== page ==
It’s 1996, several guys from Toronto are in Tampa Bay for the 5th Gala Festival. This is the biggest LGBTQ Choral event in the world. Maya Angelou opens the festival with a keynote. Surrounded by 4,700 gay choristers in almost 100 ensembles, these guys are inspired. They come back to Toronto and found Forte the Gay Men’s Chorus; now, celebrating its 20th year.
Forte creates two types of performances in their annual season. In Fall and Spring, they host Cabarets, which are fun opportunities for solo or small group performances usually linked around a theme. March 2017’s Cabaret is “Unzipped: Bad Romance”, stories of dates gone wrong. In December and June, they hold their regular, fun concerts.
The choir now numbers 50 with a spread of people from across the region, various ages, and different professions. “This is not just a choir of the gay men of Toronto. We’re actively trying to engage with the super diverse communities, cultures, ages, incomes, immigration statuses, education and more of the community”, says Nick Green, Membership Director of the choir. Though an LGBTQ Choir, there are straight-identified people and anyone who is male-identified may audition for the Choir. Green notes happily that the ranks of the Choir continue to increase year after year.
A lot of that growth has to do with the work of another chorister, Jeremy Elder, the Choir’s Marketing Director. A marketing professional himself, Elder describes the “renaissance” in outreach the Choir has undertaken in the last few years. He is savvy and speaks of “moving away from physical tickets to e-ticketing, Eventbrite, social media, targeted ads”, and a brand new website. For their 20th anniversary, they are working on four music videos to commemorate their work. The first, an arrangement of Hozier’s Take Me to Church, is available on YouTube:
Nick Green grew up singing in and listening to Choirs back in his hometown of Vancouver. Here in Toronto, he looked for two things to satisfy his needs: 1) a musical outlet; and 2) community. He finds that in Forte, joins, and is still here three seasons later. He is a well-known Toronto-based playwright who has keen insight into the larger history of the Queer community in Toronto. This is key to Ed Connell, the Choir’s distinguished conductor, “to imbue musical excellence with an even more human need to break down barriers, and join hands in understanding, fellowship, and love,” he says.
Community forms a core activity of the Choir. “If you are looking for community, this is that. Socials are our way of saying, come and be part of our community”, says Green. There’s the usual, going to the Ex in the summer, Medieval Times, to see a Musical, Screemers at Halloween, and they’ve done an escape room. But, after every activity, they almost always end up at Woody’s, a staple bar in the Village.
There is history in places in the Village. The Cabarets take place at Tallulah’s Cabaret at Buddies in Bad Times Theatre. Buddies and its artists fought, created, rebelled, and invigorated an arts scene in Toronto that has had worldwide effects. It is the oldest operating queer theatre company in the world. That same Cabaret space is a nightclub for partygoers on weekend nights. These party spaces are an important part of the community and have been for generations.
Sometimes these spaces are used for violence and hatred. The Choir found itself grappling with the aftermath of the Orlando Pulse Nightclub massacre in mid-2016 when 49 people were killed, and 59 were injured for being at a Gay nightclub. The Choir felt the need to sing about the loss. Forte sang an arrangement of Melissa Etheridge’s Pulse, a song she wrote to commemorate the deaths. The lyrics are striking: “I am Human; I am love. And my heartbeats with my blood. Love will always win. Underneath the skin, everybody’s got a pulse”. For Elder, commemorating lives lost through song provided “community, support, and comfort when it was most needed.” Perpetual oppression and ignorance continue to create violent encounters, often in places that are considered sacred and precious to Queer people.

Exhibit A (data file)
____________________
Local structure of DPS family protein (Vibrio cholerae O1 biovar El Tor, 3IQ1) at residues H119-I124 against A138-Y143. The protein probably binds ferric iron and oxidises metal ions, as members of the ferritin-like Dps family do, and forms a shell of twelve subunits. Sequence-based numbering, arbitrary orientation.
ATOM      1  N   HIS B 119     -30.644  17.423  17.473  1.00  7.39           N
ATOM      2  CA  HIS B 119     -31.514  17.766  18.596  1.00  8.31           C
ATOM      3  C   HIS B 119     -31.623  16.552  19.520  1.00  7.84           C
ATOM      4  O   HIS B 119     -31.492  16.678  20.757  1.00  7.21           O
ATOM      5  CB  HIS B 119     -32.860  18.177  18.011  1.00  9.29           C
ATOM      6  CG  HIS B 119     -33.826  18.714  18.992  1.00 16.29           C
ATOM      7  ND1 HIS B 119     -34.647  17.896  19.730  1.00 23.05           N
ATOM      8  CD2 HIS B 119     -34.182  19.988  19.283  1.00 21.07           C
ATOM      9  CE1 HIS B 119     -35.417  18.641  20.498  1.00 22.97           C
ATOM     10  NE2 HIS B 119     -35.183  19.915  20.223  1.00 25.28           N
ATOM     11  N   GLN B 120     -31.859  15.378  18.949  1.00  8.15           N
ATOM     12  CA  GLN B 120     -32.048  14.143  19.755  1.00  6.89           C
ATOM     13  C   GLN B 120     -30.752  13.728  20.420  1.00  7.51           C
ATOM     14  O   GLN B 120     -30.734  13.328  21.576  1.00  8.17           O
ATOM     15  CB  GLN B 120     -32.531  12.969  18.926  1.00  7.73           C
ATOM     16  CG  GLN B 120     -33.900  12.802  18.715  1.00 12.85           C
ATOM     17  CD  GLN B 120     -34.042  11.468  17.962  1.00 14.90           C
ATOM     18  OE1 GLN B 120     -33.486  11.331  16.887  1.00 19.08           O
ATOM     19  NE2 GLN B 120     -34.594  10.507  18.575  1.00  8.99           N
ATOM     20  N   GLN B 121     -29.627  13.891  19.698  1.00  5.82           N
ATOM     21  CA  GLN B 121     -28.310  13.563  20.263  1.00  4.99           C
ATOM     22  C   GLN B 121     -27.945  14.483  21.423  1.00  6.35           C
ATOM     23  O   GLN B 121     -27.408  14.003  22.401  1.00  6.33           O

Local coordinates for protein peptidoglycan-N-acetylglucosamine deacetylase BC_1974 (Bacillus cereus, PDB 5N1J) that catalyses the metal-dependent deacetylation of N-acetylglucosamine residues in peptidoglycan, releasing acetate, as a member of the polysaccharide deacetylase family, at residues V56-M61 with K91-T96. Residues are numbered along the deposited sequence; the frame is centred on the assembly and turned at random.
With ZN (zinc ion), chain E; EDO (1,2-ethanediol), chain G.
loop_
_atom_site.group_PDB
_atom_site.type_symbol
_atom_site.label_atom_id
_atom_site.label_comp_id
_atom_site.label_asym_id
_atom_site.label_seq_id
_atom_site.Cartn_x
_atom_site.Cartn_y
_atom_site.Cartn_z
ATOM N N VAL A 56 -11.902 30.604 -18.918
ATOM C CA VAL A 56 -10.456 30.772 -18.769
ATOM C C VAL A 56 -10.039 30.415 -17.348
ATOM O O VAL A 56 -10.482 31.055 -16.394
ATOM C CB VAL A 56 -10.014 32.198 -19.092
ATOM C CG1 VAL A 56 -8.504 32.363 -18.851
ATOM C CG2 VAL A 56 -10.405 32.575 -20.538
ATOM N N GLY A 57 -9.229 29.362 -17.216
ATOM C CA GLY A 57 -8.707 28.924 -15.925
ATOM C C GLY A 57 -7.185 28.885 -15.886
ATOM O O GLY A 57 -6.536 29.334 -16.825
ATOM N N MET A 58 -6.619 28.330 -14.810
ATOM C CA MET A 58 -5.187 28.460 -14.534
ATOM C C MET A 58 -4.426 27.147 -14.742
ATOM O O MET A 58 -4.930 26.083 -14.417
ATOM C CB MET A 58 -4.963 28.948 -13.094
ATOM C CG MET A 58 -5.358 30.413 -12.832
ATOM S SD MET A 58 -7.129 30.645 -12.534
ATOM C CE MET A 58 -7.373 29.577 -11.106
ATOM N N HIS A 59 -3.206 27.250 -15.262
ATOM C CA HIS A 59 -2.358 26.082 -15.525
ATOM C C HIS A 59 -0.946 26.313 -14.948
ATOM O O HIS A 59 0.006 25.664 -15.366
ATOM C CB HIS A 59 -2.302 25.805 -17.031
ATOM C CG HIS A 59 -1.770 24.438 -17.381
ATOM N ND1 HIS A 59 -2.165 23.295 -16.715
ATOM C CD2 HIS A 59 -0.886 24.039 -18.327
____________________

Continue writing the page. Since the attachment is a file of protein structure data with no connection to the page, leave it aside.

Through this, there is also a constant need to learn, heal, and grow. Green was particularly hit by this a few years ago during the concert “My Story, My Song”. The Choir was singing an arrangement of Patchwork Quilt. The song was chosen to commemorate lives lost in the AIDS crisis. “The feeling of standing with these queer men, singing about the AIDS crisis. It was very special to come together around common history, sharing suffering and hope artistically,” says Green.
In 2014, Connell programmed, All is Calm, a cantata/musical of the Christmas Truce of 1914. Performed 100 years after that fateful evening, the story is of one night when the soldiers on both sides of the trenches laid down their dispute to sing and share music from opposite sides of a great divide. Connell will remember this as one of the greatest responses from an audience in five decades as a professional musician.
Music is inherently community-based and requires us to think of others. Ed Connell embodies this while explaining his approach to arrangement, “I imagine the song as it might be sung by these remarkable men: my colleagues, my students, and my friends. I literally hear their individual voices as I create the arrangements; and if I am successful, then when I give it over to them, they truly are the ones that bring it to life”. It is no wonder that Forte continues to create music that inspires and creates community.
The Unzipped Cabaret Series, Bad Romance. March 24th, 2017, 10 p.m. Buddies in Bad Times Theatre, Toronto.
20th Anniversary Pride Show and Celebration. June 24th, 2017, 7:30 p.m. Trinity-St Pauls Centre.